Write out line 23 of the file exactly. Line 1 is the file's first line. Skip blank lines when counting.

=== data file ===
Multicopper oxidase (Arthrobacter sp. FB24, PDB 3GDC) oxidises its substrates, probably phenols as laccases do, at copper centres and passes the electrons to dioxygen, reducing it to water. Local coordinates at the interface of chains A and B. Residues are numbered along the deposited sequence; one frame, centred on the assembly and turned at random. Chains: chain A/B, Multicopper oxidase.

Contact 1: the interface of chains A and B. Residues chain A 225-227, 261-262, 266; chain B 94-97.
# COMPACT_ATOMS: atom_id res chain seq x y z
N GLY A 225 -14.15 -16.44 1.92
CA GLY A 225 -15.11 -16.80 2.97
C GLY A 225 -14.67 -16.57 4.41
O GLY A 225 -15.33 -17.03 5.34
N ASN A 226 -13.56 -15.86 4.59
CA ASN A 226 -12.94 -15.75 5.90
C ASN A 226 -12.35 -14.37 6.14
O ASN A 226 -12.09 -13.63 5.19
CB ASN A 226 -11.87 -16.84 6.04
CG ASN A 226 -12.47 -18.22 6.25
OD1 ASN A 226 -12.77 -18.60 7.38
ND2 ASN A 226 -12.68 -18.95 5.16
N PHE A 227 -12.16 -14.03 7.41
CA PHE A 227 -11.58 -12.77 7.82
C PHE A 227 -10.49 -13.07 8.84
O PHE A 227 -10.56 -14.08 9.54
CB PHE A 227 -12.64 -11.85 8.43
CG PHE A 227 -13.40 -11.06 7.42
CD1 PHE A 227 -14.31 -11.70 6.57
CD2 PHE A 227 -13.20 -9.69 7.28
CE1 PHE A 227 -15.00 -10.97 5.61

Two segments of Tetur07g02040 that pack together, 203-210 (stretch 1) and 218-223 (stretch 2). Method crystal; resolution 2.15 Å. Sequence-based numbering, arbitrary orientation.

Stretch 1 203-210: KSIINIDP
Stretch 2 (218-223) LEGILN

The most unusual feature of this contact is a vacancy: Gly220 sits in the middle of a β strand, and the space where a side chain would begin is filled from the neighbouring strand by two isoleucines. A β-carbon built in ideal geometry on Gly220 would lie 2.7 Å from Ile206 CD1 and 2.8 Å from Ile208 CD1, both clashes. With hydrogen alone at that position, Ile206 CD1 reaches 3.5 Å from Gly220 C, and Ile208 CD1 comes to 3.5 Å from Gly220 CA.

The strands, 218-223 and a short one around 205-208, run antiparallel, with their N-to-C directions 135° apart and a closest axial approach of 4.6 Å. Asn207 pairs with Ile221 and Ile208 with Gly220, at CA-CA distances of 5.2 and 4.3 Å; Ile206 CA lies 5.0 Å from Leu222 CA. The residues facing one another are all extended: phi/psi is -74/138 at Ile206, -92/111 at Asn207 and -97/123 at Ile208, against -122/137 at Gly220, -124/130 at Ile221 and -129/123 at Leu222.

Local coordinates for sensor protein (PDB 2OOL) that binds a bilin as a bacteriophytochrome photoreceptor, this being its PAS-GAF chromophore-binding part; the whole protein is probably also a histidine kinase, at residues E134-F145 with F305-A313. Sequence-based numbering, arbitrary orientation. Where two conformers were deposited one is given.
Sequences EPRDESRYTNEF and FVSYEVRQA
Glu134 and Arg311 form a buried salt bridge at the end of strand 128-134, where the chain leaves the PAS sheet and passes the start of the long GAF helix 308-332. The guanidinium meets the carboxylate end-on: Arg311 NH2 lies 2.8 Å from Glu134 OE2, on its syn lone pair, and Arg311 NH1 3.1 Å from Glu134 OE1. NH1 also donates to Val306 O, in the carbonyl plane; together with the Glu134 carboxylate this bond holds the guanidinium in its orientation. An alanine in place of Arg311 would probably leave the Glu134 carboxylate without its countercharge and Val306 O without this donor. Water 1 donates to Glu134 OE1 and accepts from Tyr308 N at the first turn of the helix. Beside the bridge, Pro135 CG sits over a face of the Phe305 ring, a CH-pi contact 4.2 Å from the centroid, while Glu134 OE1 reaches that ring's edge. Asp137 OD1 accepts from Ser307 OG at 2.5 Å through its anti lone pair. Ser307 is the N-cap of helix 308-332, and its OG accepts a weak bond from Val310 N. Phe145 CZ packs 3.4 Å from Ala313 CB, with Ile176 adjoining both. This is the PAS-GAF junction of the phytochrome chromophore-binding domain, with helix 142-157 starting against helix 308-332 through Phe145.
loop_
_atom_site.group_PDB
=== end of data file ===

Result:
CD2 PHE A 227 -13.20 -9.69 7.28